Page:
Climate Change and Why the Antarctic Ice Melt is a Big Deal
It was warmer in Antarctica one day last month than it was in New York City. On March 24th, a spot on the continent’s northern peninsula reached a believed record of 63.5 degrees Fahrenheit – not a good sign in the fight against climate change, say the experts.
About a week later, Science journal released the results of a study that found that the rate of shrinking ice “shelves” in West Antarctica has accelerated by 70 percent over the past decade. These sheets of ice are important because they basically keep the massive on-land chunks of ice from crashing into the ocean.
If all of this “grounded ice” did melt into the ocean, sea levels around the globe could rise by more than 9 feet.
According to reports, this scenario isn’t exactly an imminent threat, but just because the glaciers aren’t expected to break off tomorrow doesn’t mean that it’s not an urgent issue. In 2002, an Antarctic ice shelf the size of Rhode Island collapsed in just three weeks after years of thinning.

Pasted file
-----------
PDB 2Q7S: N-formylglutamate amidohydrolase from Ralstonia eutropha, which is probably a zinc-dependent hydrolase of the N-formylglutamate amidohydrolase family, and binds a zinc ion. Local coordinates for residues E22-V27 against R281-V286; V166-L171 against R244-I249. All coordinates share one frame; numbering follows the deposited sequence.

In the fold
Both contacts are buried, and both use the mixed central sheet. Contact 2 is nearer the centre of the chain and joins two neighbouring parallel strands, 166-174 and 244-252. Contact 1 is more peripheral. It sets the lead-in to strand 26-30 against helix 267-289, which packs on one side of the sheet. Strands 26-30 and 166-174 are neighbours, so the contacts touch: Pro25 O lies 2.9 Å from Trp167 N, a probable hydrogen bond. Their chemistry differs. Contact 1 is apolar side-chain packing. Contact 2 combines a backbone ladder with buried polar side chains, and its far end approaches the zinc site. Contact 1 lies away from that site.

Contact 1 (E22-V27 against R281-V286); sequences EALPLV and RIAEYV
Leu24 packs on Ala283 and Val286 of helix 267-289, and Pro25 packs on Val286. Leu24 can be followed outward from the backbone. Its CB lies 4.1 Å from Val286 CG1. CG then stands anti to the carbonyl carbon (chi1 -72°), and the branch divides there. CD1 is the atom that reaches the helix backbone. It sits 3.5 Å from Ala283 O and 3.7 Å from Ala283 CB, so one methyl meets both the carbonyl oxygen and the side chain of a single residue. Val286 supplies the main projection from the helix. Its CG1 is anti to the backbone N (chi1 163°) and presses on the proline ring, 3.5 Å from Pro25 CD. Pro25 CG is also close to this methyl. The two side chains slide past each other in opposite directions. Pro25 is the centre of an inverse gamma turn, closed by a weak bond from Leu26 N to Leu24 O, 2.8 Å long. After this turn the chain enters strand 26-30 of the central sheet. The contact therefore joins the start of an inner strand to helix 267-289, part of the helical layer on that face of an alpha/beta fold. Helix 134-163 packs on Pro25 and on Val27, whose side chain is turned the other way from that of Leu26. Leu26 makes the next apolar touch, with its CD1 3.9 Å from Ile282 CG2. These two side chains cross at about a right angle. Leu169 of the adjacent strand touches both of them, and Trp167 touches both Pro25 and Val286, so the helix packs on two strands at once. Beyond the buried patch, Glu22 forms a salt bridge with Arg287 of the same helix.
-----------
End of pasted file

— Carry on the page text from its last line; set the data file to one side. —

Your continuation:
Rising sea levels are a concern, of course, because they can harm coastal ecosystems, cause frequent flooding in low-lying areas or even submerge them completely.
But it’s not just rising sea levels that are cause for concern. An excessive level of carbon dioxide (CO2), which is absorbed by our ocean and its plants, is warming the earth’s water temperatures and making it more acidic. This is killing off algae, plankton, coral and other marine life.
Carbon dioxide is naturally present in the earth’s atmosphere, but human activity is altering the carbon cycle and adding too much CO2 to our air. There are a lot of things that cause harmful CO2 emissions. Among them, fossil fuels, deforestation and even natural sources like decomposition of food and other organic waste in landfills.
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